DETROIT - One measure of how tough times are in the Motor City: Some of the offenders in jail don't want to be released; some who do get out promptly reoffend to head back where there's heat, health care and three meals a day.
"For the first time, I'm seeing guys make a conscious decision they'll be better off in prison than in the community, homeless and hungry," said Joseph Williams of New Creations Community Outreach, which assists ex-offenders. "In prison they've got three hots and a cot, so they commit a crime to go back in and come out when times are better."
For now, better times seem distant. Even with no hurricane or other natural disaster to blame, Detroit has - by many measures - replaced New Orleans as America's most beleaguered city.
The jobless rate has climbed past 21 percent, the school district just fired its superintendent, tens of thousands of homes and stores are derelict and abandoned, the ex-mayor is in jail for a text-messaging sex scandal. Even the pro football team is a pathetic joke - the Lions are within two losses of an unprecedented 0-16 season.
And overarching these and many other woes is the near-collapse of the U.S. auto industry, Detroit's vital source of jobs and status for more than a century.
"We're the Motor City," said Scott Alan Davis, who oversees community-development projects in one of the worst-hit neighborhoods. "When the basis for that name collapses, that's started to scare people."
Among the worried is Warlena McDuell, 81, a retired surgical technician who shares a home with her daughter, who has cancer. On a recent weekday, she was among hundreds of Detroiters, most of them elderly, filling orange plastic grocery carts at a food bank run by Focus:HOPE, a local nonprofit.
"It's a depression - not a recession," McDuell said, with the authority of someone who has lived through both. "It will get worse before it gets better."
Behind her in line, stocking up on canned apple juice and fruit cocktail, was Benjamin Smith, 77, who once held jobs with Uniroyal and Chrysler. Maneuvering his cart slowly, one hand gripping a cane, he was unable to muster much cheer when someone extended holiday good wishes.
"How are we going to do well?" he replied. "Everything's busted up."
Focus:HOPE's food program serves 41,000 people a month; manager Frank Kubik estimates that's only half the number of Detroiters in need of the assistance.
"It's not going to be a nice Christmas for a lot of folks," he said.
DeWayne Wells, president of Gleaners Community Food Bank of Southeastern Michigan, said demand is up 25 percent from a year ago in the food banks as auto-industry layoffs multiply.
"Many people are first-timers - they have no idea how to navigate the system, how to qualify for food stamps," Wells said. "Last year, some were donors - now they're clients."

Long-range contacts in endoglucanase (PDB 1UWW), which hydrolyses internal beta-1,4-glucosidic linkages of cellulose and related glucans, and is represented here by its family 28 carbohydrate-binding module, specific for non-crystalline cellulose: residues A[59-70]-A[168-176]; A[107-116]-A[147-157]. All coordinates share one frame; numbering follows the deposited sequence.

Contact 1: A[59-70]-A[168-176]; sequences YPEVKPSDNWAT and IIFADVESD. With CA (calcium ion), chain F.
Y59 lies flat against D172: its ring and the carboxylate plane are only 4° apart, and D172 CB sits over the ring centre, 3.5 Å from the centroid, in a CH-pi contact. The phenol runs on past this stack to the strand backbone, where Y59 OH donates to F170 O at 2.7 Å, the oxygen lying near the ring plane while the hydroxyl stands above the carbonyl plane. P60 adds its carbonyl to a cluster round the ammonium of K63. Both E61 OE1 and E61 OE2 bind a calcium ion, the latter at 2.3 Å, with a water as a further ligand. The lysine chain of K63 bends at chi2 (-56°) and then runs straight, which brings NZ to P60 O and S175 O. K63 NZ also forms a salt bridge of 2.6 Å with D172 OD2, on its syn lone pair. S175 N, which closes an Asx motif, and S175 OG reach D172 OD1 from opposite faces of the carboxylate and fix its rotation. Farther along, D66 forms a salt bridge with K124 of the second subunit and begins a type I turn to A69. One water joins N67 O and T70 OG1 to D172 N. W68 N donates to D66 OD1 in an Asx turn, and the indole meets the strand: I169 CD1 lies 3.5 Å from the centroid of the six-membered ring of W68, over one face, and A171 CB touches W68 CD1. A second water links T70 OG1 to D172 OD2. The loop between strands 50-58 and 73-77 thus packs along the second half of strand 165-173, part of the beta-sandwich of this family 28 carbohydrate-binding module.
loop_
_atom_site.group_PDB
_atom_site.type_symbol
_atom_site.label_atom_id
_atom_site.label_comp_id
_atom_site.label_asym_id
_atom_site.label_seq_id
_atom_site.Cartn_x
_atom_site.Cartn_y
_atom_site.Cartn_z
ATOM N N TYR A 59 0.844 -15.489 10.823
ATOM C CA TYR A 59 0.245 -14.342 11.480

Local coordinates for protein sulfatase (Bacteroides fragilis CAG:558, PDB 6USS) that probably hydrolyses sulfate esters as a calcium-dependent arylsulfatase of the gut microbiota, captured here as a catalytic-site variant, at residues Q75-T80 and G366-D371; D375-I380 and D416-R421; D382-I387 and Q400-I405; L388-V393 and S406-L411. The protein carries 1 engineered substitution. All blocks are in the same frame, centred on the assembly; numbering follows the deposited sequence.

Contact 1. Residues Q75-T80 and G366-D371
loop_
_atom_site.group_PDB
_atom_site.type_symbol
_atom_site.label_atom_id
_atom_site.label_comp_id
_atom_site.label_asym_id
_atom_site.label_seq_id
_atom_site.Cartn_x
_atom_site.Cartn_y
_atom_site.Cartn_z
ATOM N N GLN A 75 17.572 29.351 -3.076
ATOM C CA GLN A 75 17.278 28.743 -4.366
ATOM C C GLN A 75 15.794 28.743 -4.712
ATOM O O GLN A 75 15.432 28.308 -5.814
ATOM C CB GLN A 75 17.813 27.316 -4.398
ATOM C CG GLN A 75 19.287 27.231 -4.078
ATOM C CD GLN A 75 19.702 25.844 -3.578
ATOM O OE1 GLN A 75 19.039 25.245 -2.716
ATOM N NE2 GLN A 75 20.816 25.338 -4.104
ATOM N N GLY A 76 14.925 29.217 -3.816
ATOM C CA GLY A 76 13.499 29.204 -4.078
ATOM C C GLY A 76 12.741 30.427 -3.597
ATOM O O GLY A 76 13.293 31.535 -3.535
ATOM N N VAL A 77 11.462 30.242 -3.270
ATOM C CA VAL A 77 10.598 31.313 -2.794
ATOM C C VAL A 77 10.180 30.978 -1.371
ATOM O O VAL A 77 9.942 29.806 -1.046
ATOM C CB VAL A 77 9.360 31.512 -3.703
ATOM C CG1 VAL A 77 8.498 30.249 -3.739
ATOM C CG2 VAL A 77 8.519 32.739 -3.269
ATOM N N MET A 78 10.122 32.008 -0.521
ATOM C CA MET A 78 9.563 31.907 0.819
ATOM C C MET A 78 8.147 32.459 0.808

The roots of Detroit's current plight go back decades. Court-ordered school busing and the 12th Street riots of 1967 accelerated an exodus of whites to the suburbs, and many middle-class blacks followed, shrinking the city's population from a peak of 1.8 million in the 1950s to half that now.
Detroit's crime, poverty, unemployment and school dropout rates are among the worst of any major U.S. city. The bus system is widely panned; car and home insurance rates are high. Chain grocery stores are absent, forcing many Detroiters to rely on high-priced corner stores.
"There's always been a real can-do spirit among our people," said the Rev. Edgar Vann, pastor of Second Ebenezer Church. "That's being beaten down right now. . . . These times, unlike others, have sapped a lot of that spirit from them."
Vann, in addition to overseeing a 5,000-member megachurch, founded the Vanguard Community Development Corp., which under Scott Alan Davis' leadership is building scores of new homes and offering education programs in the blighted North End.
One apartment complex, for the elderly, is rising barely a block from two grade schools recently abandoned by the city, and now sitting empty and ransacked.
"It's death to the neighborhood," said Vann, some anger in his voice, as he gestured to homes that had been abandoned and vandalized since the schools closed.
He worries that despair and frustration may take a toll as Detroiters see more manufacturing jobs vanish and get no short-term answer when they ask, "What next?"
"Somebody needs to hear us before we begin to see a rise of social upheaval," Vann said. "I hate to say that. It's a God-forbid reality."
On Friday, Mayor Ken Cockrel Jr. ordered all departments to reduce their budgets 10 percent as the city deficit approaches $300 million. He said new problems are being discovered daily regarding the finances and reporting practices of the administration of his predecessor, Kwame Kilpatrick.
For all its woes, Detroit has no shortage of residents offering to tackle them. There are 15 candidates for the Feb. 24 special mayoral election necessitated by the conviction of Kilpatrick for trying to cover up an affair with a former top aide.
The winner of the special election only serves out Kilpatrick's unfinished term, and a regular mayoral election will be held in November, burdening the city with a year of political uncertainty and division as it grapples with staggering problems.
"There are some good candidates - I've never seen a field as broad and deep," said Steve Tobocman, who represents a Detroit district in the state legislature. "That being said, I don't think there's a concrete vision on how to deal with the real challenges."